As of June 30, 3031. DCS has custody of 14,668 children. Almost 6,000 of these children are aged thirteen or older. DCS’s first job is to reunite these children with their families, or else get them adopted. The truth is many children will exit foster care only when they turn eighteen. These adults do not have families to help them get on their feet. They likely have never had a job or help filling out a FAFSA for college or setting up utilities or paying a deposit on an apartment.
It's hard enough to be first starting out on your own. For foster children, with no access to family support, it often is the start to a life condemned to poverty. If you are one of these young adults, or if you are concerned about one of these young adults, DCS has help available for former foster kids who have “aged out” of traditional foster care.
It’s called the Extended Foster Care Program. Many young adults don’t want to participate, thinking it will be just like foster care when they were under 18, when they didn’t have choices about what they can and cannot do.
That’s not true. The Extended Foster Care Program acknowledges that you are an adult, but also that you need help to achieve independence. It can help pay for housing, help you find a job, or help you go to college. Here’s how it works:
To Qualify for Extended Foster Care, young adults need to do the following:
- Be age 18-21.
- Be enrolled in high school, college, community college, or a vocational program (or have certain medical conditions)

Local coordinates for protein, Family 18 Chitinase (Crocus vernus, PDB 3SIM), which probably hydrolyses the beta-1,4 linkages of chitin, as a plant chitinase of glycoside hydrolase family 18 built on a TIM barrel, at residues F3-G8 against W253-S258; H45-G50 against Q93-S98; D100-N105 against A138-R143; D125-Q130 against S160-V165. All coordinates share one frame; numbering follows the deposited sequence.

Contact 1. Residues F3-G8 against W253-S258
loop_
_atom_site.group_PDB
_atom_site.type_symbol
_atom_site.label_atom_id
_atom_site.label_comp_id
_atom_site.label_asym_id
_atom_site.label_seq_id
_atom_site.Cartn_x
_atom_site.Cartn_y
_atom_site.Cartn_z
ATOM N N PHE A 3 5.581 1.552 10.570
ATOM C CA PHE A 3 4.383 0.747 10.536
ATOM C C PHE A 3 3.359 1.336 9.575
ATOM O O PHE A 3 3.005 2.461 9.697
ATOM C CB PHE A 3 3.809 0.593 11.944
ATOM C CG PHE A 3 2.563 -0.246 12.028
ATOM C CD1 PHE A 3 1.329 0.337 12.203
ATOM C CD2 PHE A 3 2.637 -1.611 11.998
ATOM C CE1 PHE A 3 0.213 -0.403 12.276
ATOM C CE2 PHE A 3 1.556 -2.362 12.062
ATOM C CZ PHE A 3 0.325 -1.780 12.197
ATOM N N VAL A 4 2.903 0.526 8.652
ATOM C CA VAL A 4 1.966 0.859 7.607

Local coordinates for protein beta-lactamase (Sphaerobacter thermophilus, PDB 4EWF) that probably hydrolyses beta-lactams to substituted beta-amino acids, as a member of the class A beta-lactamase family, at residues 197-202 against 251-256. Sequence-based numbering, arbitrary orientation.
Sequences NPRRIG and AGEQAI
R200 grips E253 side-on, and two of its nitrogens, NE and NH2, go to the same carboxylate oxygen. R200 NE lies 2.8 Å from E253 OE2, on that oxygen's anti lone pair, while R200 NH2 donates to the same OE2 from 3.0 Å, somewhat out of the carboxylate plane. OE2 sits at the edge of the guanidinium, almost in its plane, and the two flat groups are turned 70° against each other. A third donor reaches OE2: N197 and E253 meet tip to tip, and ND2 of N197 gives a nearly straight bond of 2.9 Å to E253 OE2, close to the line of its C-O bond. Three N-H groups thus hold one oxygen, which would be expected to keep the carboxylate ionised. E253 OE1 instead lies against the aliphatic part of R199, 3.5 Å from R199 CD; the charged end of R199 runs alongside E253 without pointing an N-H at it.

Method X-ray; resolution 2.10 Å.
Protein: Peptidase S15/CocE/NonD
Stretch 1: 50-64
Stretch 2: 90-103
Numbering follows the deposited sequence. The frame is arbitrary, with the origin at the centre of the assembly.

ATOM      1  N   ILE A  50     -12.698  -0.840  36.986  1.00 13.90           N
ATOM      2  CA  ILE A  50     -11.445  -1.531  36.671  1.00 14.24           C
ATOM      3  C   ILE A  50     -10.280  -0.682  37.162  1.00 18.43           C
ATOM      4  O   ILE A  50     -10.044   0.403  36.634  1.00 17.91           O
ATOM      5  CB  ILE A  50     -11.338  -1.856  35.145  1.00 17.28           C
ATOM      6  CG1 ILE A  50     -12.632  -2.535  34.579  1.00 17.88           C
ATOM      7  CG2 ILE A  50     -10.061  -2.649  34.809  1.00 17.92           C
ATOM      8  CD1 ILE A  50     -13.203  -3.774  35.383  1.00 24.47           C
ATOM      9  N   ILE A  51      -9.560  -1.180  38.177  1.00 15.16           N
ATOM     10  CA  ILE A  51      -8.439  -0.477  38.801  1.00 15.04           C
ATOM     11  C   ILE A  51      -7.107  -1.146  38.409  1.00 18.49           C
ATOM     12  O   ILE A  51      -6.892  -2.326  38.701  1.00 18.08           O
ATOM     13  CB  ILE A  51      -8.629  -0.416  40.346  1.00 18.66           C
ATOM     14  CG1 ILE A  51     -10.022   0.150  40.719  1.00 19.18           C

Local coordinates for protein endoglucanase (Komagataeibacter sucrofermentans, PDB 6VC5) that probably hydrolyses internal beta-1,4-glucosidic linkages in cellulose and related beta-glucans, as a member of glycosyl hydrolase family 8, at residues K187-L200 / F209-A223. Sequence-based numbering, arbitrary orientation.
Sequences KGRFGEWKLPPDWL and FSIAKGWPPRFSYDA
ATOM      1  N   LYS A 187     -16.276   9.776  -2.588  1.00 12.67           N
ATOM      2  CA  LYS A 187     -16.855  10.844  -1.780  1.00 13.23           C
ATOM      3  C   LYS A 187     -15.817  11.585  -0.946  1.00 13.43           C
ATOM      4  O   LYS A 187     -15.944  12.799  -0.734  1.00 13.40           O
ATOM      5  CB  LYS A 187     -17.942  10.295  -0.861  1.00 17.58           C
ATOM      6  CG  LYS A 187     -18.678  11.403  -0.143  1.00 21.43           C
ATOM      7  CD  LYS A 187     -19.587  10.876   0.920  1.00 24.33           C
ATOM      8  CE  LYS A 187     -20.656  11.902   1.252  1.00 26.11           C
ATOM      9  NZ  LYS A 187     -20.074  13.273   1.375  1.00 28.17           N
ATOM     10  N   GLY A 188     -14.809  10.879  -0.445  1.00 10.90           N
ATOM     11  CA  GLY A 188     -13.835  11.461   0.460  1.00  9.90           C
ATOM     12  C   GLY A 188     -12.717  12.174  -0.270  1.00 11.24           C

- Be willing to meet with a Family Service Worker once a month to discuss needs and goals.
- Be willing to attend a court hearing every six months to check in
Aside from using basic common sense, that’s about it. No curfews, no other rules other than generally following the law – you are truly a grown up.
Here’s why children aging out of foster care should participate:
- Money for school: Extended foster care gives up to $5,000 per year in education and training vouchers for post-secondary education.
- Money for living: Participants can get financial assistance to secure safe independent housing, which could be in a dorm, foster home, apartment, or sometimes even in the home of a relative or different supportive adult.
- Guidance when needed: Participants have access to support personnel who can give advice and recommend resources the young adult may need to achieve their goals.
- Access to helpful classes and leadership opportunities
It is important to note that extended foster care is never required and that young adults in the program have the right to opt out at any time. And, while the extended foster care program does put young adults in contact with support personnel to help them stay on track with their goals, it also still allows for participants to have significantly more independence than they may be used to as minors in traditional foster care.
There’s every reason for adults who have just aged out of foster care to take advantage of this program. If you or someone you know could use this help, give Held Law Firm a call. Or you can get more information and apply directly with the Department of Children’s Services here: https://www.tn.gov/dcs/program-areas/youth-in-transition/il/contact-us.html